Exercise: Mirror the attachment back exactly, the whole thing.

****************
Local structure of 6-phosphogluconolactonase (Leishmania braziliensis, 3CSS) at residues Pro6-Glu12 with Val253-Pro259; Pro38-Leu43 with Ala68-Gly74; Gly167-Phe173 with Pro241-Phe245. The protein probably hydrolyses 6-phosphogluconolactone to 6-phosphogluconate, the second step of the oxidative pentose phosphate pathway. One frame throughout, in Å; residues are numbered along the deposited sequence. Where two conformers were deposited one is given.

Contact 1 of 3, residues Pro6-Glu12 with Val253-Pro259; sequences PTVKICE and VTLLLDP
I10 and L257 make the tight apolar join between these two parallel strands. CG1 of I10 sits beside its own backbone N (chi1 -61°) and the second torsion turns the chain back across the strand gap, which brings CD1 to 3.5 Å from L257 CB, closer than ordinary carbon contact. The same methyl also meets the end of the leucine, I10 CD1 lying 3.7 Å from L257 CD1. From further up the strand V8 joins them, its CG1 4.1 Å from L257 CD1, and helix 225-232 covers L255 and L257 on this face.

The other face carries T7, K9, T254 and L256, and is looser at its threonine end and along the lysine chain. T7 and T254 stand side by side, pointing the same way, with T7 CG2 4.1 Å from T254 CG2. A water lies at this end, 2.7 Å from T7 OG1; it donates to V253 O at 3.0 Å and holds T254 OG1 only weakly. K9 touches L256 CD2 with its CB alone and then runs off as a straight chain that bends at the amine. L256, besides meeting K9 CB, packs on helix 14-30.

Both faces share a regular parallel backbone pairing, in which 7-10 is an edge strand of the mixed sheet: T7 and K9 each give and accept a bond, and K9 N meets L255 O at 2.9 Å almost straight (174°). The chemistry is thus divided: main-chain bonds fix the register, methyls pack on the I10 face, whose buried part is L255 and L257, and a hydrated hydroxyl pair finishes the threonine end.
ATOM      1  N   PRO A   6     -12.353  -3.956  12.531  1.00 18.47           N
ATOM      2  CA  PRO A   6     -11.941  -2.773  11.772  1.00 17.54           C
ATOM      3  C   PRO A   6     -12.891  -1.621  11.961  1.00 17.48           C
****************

Local structure of 6-phosphogluconolactonase (Leishmania braziliensis, 3CSS) at residues Pro6-Glu12 with Val253-Pro259; Pro38-Leu43 with Ala68-Gly74; Gly167-Phe173 with Pro241-Phe245. The protein probably hydrolyses 6-phosphogluconolactone to 6-phosphogluconate, the second step of the oxidative pentose phosphate pathway. One frame throughout, in Å; residues are numbered along the deposited sequence. Where two conformers were deposited one is given.

Contact 1 of 3, residues Pro6-Glu12 with Val253-Pro259; sequences PTVKICE and VTLLLDP
I10 and L257 make the tight apolar join between these two parallel strands. CG1 of I10 sits beside its own backbone N (chi1 -61°) and the second torsion turns the chain back across the strand gap, which brings CD1 to 3.5 Å from L257 CB, closer than ordinary carbon contact. The same methyl also meets the end of the leucine, I10 CD1 lying 3.7 Å from L257 CD1. From further up the strand V8 joins them, its CG1 4.1 Å from L257 CD1, and helix 225-232 covers L255 and L257 on this face.

The other face carries T7, K9, T254 and L256, and is looser at its threonine end and along the lysine chain. T7 and T254 stand side by side, pointing the same way, with T7 CG2 4.1 Å from T254 CG2. A water lies at this end, 2.7 Å from T7 OG1; it donates to V253 O at 3.0 Å and holds T254 OG1 only weakly. K9 touches L256 CD2 with its CB alone and then runs off as a straight chain that bends at the amine. L256, besides meeting K9 CB, packs on helix 14-30.

Both faces share a regular parallel backbone pairing, in which 7-10 is an edge strand of the mixed sheet: T7 and K9 each give and accept a bond, and K9 N meets L255 O at 2.9 Å almost straight (174°). The chemistry is thus divided: main-chain bonds fix the register, methyls pack on the I10 face, whose buried part is L255 and L257, and a hydrated hydroxyl pair finishes the threonine end.
ATOM      1  N   PRO A   6     -12.353  -3.956  12.531  1.00 18.47           N
ATOM      2  CA  PRO A   6     -11.941  -2.773  11.772  1.00 17.54           C
ATOM      3  C   PRO A   6     -12.891  -1.621  11.961  1.00 17.48           C